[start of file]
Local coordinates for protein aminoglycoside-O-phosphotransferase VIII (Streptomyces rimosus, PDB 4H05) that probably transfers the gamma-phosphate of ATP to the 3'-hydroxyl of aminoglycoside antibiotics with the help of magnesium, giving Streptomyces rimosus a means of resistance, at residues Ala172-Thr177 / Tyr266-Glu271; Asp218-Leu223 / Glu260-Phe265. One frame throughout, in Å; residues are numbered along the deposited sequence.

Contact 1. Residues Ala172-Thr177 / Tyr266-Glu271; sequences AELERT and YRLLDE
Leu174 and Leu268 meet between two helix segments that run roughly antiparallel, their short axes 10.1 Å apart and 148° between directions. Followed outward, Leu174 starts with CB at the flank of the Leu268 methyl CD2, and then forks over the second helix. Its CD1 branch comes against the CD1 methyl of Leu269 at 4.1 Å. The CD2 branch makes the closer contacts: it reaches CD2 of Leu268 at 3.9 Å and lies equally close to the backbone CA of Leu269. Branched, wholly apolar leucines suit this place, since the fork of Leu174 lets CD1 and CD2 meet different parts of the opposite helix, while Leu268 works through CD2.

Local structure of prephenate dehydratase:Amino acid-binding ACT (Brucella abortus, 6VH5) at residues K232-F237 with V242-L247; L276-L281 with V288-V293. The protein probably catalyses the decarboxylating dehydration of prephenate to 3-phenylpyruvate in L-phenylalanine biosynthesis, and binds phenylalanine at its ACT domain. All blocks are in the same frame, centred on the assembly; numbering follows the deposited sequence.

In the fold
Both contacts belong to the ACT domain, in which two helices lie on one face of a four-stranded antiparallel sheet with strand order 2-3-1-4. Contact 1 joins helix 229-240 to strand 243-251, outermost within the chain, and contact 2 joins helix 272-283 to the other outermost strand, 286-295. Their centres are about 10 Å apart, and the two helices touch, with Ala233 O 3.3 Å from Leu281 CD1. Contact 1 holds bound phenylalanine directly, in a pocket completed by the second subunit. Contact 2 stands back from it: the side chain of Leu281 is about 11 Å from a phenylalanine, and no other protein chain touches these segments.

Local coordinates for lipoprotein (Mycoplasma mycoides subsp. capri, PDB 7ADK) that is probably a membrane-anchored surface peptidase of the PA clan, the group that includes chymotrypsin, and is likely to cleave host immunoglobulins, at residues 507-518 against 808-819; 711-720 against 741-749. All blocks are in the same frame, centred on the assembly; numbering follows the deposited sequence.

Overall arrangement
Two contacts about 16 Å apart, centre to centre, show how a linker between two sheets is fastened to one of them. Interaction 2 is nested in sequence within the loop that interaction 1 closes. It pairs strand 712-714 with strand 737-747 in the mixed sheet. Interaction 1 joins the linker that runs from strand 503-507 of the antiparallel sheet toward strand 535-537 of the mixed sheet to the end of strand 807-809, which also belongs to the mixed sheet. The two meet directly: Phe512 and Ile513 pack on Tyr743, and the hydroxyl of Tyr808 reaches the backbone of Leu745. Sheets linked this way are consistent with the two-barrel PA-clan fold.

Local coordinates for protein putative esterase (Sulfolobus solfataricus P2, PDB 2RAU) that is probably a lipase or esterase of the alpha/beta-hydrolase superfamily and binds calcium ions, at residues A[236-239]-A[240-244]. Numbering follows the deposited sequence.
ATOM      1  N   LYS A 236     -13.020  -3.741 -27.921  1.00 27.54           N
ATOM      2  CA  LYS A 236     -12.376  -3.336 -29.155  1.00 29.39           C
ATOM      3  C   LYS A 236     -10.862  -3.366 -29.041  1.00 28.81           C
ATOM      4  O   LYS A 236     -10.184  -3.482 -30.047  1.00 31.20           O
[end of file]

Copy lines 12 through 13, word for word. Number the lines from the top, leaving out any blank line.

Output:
ATOM      2  CA  LYS A 236     -12.376  -3.336 -29.155  1.00 29.39           C
ATOM      3  C   LYS A 236     -10.862  -3.366 -29.041  1.00 28.81           C